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Hunters is More of a Satire than a Drama

Who doesn’t love seeing Nazis defeated? This was a guiding principle in Inglorious Basterds. We rooted for the Von Trapps against the Nazis in Sound of Music. We loved seeing Nazis beat up in Indiana Jones: Raiders of the Lost Ark. It’s a pervasive trope that allows us to victoriously cry out in triumph as we rewatch history and bathe in our glory. Hunters tries to follow in these footsteps, and while featuring comedic enterprise, largely fails in its goal. 

Amazon show Hunters follows young Jonah Heidelbaum, portrayed by Logan Lerman. Following the death of his grandma, Heidelbaum is taken under the wings of Holocaust survivor Meyer Offerman, who leads a clandestine network of Nazi-hunting New Yorkers called The Hunters. In direct threat is the other clandestine network: Nazi war criminals who plan on installing a Fourth Reich in the states. 

The plot is sexy. It’s appealing and provides easy-to-understand conflict. Sure, there are moral qualms — Heidelbaum battles the morality of killing Nazis and if committing such acts places him on their level. Members of The Hunters call each other out when they see other members act excessively violent. Although there are vague moral outlines that they try to abide by, the methods of exacting justice are troublesome for some of the Hunters.

However, despite its strong plot and performances, Hunters’ violence is gratuitous and writing sloppy. It’s extremely difficult to sensationalize Nazis; they’re essentially the epitome of evil. This is the one thing Hunters succeeds in. The opening scene of the series features a young Polish woman attending the barbeque of her husband’s boss. Upon recognizing the boss as a Nazi war criminal responsible for her torture, the Nazi kills everyone in sight — yes, including his own wife and children. He then embarks on an almost laughable monologue saturated in evil to a comical degree; it feels more like a satire than the portrayal of a dangerous war criminal at that point.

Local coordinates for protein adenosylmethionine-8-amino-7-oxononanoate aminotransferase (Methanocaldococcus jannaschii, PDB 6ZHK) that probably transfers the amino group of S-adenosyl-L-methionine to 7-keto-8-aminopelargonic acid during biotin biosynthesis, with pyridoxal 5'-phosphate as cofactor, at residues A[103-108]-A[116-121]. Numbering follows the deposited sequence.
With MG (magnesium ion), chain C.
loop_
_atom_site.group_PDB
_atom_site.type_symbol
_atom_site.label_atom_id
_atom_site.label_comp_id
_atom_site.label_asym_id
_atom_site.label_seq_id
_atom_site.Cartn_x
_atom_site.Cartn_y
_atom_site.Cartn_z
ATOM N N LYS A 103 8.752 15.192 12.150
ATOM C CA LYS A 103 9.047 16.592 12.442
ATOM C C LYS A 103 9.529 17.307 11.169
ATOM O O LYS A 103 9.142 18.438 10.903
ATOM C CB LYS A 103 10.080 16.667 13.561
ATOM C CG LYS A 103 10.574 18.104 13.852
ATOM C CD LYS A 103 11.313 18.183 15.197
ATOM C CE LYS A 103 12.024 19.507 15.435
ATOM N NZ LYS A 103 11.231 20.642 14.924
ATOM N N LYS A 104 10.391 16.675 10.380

Further, the tokenization of identity is rampant. FBI agent Millie Malone discovers the ongoings of the Hunters and Nazis by piecing together unrelated events. We can get behind that! She’s a smart woman. However, there’s more to her than that, because of course there is. She is a black, closeted, gay woman in the 1970s. At a certain point, it feels like the show is actively searching for identities to further marginalize her. Many black lesbians of the 70s had to hide their identity and faced much marginalization. However, to place 1) sexism (seen through her boss’ disregard of her evidence), 2) racism (seen through Nazis’ interactions with her), and 3) homophobia (seen in….everything), altogether makes for a character that seems tokenized in her identity. 

chains around a gate

Identity isn’t the only thing to be mishandled by the show. One scene of the show involves the construction of an entire life-size chessboard set in Auschwitz with Holocaust victims as the players. This is done because a Nazi wanted to best a renowned, Jewish chess champion — who happened to be at the same camp — and make him kill his own people while doing it. The “chess pieces” watch as their fellow prisoners get killed by one another. Show producer David Weil spoke out in defense, stating that they opted to fictionalize some events rather than misrepresent real acts of trauma that occurred. However, by fictionalizing these events, Hunters misportrays the horrors. It’s unfathomable that a Nazi would go to such lengths for petty revenge (to beat a guy in chess that once beat him?). Nazis killed heartlessly – not because of personal vendettas.

That’s not to say that Hunters doesn’t have spots where it glows. Al Pacino’s performance as Meyer Offerman is gripping and detailed. Purposely satirical scenes featuring game shows like “Why Does Everyone Hate the Jews?” are hilarious and speak more truth to anti-Semitism than most of the actual show. However, these slivers of light aren’t enough to save the Amazon series 

In Hunters, murderers sing show tunes as they kill. Fabricated events of the Holocaust are rampant. Major plot holes seem to be ignored (Heidelbaum’s mom would have had to be around 12 when she gave birth to him for the timeline to even make sense). The cinematography is eye-catching and the plot, promising, but on the whole, Hunters is more laughable in its excessiveness than it is respectable as a serious drama.

Melody Niv

UC Berkeley '20

Melody Niv is a senior at U.C. Berkeley studying political science and history. She is interested in international politics, counterterrorism, Jewish studies, and media studies. In her free time, she does stand-up comedy and plays with Larry David figurines.
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